("Could you please take us someplace where we can buy more crap?")
Sometimes, the business of simply living your life can be too easy. When we don't have something that, while ultimately meaningless, keeps us lying awake at night, our existence can seem empty and futile. For example, I cannot relax if I've inadvertently mounted a tire "backwards"--even if that tire has no tread whatsoever and the direction is ultimately completely irrelevant. Just the fact that somewhere on the sidewall is the word "rotation" followed by an arrow pointing the wrong way makes me extremely uneasy, and actually riding a wheel set up this way makes me feel like a cat being brushed backwards. Similarly, some people simply cannot sleep knowing that somewhere, somehow, a professional cyclist may be cheating. Take journalist David Walsh, who's been criticizing the UCI's "biological passport."
I'm not a comic book fan, but I would probably read one in which the sport of cycling was personified as a "flambullient" superhero (think Mario Cipollini in one of his novelty skinsuits) and David Walsh was its arch-nemesis and possessed of the superpower to suck the fun and spontaneity out of absolutely anything. Granted, some of Walsh's scientific arguments go over my helmet, but the crux of his argument seems to be that, while ostensibly you're supposed to ride faster than other people in professional cycling, the fact is that actually doing so means you're a cheat. This is too much even for Garmin Slipstream director Jonathan Vaughters, who explained why riders are faster now than they used to be:
Yes, anybody who was following cycling in the mid-90s remembers both those Carnacs and those sweat-retaining clothes. Sure, we now know that Pantani was about as clean as a porta-potty at a summer music festival, but given what passed for team kit back then it's astounding he was able to climb those mountain passes at all:
Furthermore, as Vaughters points out, while the "biological passport" isn't perfect now it's still way more than any other sport is doing. Nonetheless, it's still not enough for Walsh, who is hell-bent on removing that pesky "human element" from sport once and for all and as such advocates abandoning the "biological passport" in favor of the "Bio-Dome:"
The "Bio-Dome" is a fully-enclosed ecological system in which professional cyclists would be forced to live year-round, leaving only for competition. This would enable the UCI to monitor cyclists at all times, and to restrict their access to performance-enhancing or recreational drugs. Moreover, it would allow for all manner of tomfoolery, hijinx, and madcap comedy. In fact, several riders have already volunteered to be part of the pilot program. Here's Ivan Basso and Filippo Pozzato making themselves at home in the prototype:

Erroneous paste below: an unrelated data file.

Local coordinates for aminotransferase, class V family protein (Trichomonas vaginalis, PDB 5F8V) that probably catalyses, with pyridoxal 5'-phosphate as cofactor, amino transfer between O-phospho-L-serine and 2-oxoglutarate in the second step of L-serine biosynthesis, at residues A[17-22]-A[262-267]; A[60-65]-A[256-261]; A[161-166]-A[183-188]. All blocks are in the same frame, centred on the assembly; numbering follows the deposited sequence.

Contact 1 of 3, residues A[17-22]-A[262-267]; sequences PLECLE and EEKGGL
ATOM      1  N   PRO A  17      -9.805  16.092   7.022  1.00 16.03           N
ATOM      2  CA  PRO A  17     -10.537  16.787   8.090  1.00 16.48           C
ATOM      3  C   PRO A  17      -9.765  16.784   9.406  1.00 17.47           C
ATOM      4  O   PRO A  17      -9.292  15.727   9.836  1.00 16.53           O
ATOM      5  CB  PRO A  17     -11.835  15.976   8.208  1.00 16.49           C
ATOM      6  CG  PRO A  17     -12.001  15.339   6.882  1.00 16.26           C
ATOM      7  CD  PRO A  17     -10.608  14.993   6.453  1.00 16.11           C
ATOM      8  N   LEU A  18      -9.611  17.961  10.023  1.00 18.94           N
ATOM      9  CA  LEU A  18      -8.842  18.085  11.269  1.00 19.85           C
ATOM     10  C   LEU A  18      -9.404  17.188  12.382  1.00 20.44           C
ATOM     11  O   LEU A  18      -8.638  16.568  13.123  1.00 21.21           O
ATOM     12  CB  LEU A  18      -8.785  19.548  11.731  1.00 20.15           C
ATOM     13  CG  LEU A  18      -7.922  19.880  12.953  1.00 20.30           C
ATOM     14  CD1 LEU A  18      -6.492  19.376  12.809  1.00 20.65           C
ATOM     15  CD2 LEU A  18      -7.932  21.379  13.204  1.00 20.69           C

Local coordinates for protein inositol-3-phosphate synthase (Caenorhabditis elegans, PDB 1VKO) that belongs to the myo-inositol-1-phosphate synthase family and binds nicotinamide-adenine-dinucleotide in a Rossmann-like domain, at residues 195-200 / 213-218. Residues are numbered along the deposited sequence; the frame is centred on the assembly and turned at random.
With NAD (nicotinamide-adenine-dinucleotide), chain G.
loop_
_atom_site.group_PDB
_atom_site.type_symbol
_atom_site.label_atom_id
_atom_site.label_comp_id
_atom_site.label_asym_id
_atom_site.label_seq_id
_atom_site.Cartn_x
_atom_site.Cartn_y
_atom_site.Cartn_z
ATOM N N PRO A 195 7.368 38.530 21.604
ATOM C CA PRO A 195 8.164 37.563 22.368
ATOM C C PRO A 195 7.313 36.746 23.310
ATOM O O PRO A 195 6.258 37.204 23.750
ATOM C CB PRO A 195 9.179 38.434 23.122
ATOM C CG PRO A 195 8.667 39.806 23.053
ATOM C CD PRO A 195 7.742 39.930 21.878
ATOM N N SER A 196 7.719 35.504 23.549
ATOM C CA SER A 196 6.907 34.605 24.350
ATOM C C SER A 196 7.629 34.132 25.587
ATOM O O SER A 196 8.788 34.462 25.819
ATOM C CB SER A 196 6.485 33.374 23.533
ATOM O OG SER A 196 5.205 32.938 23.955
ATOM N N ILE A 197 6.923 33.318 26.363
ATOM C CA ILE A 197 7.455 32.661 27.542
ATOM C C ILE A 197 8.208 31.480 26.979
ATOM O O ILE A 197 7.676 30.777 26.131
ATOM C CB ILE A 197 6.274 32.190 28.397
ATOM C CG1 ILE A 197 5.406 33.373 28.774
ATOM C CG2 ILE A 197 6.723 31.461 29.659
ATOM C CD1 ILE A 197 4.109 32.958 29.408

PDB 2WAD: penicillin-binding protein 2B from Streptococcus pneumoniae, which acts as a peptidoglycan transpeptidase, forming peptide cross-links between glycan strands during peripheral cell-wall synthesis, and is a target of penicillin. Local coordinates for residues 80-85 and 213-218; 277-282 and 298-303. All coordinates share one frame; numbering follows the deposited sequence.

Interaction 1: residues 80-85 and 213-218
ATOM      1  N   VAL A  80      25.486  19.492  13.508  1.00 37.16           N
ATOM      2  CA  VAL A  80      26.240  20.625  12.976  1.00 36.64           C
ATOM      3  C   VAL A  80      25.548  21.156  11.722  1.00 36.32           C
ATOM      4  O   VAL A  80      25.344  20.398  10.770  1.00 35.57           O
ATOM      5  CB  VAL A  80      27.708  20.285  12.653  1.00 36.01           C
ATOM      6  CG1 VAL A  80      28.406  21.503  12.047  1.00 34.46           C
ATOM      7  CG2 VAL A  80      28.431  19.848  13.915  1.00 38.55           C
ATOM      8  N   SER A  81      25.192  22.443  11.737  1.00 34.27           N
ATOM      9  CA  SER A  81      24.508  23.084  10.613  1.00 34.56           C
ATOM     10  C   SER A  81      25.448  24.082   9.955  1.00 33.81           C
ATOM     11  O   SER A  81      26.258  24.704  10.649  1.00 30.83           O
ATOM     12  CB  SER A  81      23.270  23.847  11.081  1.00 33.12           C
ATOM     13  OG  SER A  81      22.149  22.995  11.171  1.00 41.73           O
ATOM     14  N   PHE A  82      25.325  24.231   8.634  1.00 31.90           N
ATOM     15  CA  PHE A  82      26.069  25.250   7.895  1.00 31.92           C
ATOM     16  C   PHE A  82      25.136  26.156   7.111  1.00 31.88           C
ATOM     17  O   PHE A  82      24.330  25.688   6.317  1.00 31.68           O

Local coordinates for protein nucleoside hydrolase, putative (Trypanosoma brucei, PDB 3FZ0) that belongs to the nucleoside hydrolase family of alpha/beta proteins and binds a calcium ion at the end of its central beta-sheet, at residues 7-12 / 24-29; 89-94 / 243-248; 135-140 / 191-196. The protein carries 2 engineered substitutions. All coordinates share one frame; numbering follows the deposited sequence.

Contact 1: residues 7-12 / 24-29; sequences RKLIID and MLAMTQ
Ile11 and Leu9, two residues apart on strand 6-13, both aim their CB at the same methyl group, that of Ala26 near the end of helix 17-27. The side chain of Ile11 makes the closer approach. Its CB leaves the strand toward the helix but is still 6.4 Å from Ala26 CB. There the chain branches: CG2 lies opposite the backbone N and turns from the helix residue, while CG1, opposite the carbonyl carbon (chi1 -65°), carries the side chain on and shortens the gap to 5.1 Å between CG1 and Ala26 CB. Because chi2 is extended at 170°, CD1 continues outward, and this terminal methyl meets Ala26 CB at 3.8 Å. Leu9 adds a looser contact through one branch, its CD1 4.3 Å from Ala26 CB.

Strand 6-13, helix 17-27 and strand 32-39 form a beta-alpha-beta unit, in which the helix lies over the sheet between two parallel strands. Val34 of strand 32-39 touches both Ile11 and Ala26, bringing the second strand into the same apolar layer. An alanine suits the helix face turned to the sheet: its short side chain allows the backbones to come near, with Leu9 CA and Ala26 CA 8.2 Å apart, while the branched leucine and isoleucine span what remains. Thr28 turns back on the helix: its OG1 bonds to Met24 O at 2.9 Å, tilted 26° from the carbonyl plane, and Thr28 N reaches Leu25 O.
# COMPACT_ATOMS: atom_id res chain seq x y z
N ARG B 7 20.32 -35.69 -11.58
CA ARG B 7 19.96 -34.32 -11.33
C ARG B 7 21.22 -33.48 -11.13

Of course, amateur racers love to copy the pros. That's why they hire coaches in order to ride around in their local parks on $6,000 bikes while covered in sponsor logos and wired to power meters. I'm no different, and I often fantasize about being so important that people make a big fuss over my urine and require me to carry a "biological passport." This is why I've gone ahead and made one anyway:
As you can see, my "biological passport" includes used cotton swabs, wadded-up tissues (also used), and even clumps of hair, so it's chock-full of DNA. I present this at each and every race I enter. While you'd think the officials would be appreciative of my candor, more often they react with impatience and even disgust. Maybe David Walsh is right and the sport is corrupt. When a USCF official would rather stand around with a clipboard and a whistle than inspect a piece of Kleenex filled with mucus it's clear that we have a long way to go.
But these fussy officials aren't the only threat to cycling's public image. A reader informs me that a cadre of riders recently sought to interfere with the Woodward Dream Cruise: